This is one of my very favorite tricks.
UIView *topview = [[[UIView alloc] initWithFrame:CGRectMake(0,-480,320,480)] autorelease];
topview.backgroundColor = [UIColor colorWithRed:226.0/255.0 green:231.0/255.0 blue:238.0/255.0 alpha:1];
Basically you're creating a big view the size of the screen and placing it "above" the content area. You'll never be able to scroll up past it.
And don't worry about the memory impact of a UIView that's 320x480 pixels, it won't consume any significant memory because the CALayer doesn't have any meaningful content.
NOTE: Why is this answer relevant when the "accepted" answer is so much simpler? Why not just set the
backgroundView on the table view? It's because, in the case of the Contacts app as shown in the original question, the area "above" the table view has a different background color (light blue) than the area "below" the table view (white). This technique allows you to have two different colors above and below the table view, which cannot be accomplished by a simple background.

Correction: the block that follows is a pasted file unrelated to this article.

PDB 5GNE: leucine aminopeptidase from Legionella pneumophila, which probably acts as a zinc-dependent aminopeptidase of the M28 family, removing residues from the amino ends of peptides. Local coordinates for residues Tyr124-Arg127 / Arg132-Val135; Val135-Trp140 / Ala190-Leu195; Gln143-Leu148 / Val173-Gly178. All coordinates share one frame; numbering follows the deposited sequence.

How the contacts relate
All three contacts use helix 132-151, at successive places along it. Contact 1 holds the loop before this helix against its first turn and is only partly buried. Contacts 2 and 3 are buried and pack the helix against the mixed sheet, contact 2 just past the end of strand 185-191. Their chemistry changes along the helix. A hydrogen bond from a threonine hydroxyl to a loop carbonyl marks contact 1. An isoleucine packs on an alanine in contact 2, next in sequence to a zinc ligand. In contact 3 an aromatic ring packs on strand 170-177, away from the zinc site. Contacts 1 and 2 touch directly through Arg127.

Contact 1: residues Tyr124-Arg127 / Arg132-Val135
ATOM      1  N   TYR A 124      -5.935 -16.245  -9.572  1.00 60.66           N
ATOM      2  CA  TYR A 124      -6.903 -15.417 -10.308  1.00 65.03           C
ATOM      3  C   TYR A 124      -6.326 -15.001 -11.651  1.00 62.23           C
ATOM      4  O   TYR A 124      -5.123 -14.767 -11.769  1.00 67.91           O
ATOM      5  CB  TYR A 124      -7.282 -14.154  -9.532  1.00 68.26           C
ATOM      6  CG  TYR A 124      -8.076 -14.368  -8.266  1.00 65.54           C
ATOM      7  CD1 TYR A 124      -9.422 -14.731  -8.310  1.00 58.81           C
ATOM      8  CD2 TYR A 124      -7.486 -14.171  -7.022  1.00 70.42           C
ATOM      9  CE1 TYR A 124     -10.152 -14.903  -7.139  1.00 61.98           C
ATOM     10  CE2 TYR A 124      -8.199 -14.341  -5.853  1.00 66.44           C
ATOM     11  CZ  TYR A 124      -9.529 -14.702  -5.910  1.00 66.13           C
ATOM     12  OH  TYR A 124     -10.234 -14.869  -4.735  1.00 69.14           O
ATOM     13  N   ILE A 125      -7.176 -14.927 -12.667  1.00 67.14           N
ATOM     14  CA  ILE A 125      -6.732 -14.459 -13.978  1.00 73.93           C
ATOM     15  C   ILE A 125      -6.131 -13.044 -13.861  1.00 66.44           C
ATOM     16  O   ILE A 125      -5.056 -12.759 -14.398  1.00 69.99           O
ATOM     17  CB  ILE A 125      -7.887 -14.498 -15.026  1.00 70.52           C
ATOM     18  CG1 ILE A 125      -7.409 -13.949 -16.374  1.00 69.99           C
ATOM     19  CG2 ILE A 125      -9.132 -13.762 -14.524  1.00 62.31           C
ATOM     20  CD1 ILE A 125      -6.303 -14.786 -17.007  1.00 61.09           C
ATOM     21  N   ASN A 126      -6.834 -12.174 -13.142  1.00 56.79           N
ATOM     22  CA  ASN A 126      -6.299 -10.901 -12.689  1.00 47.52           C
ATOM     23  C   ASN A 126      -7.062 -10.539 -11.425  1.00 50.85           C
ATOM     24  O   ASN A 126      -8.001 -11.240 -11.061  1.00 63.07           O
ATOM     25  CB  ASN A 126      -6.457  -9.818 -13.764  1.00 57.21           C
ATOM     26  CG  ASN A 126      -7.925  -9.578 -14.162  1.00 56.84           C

EDIT 1/2018: As Tom in the comments pointed out, this answer is quite old and assumes that all iOS devices have the same screen size (seems crazy but it was the case in 2009 when I answered this). The concept I present here still works, but you should use
UIScreen.main.bounds to figure out the actual screen size, or you could get into some fancy auto layout stuff (suggestions welcome). I don't recommend using
tableView.bounds as in another answer, because typically in
viewDidLoad the size of your views is not necessarily the size that they will become after the controller resizes them. Sometimes they start out as 0x0!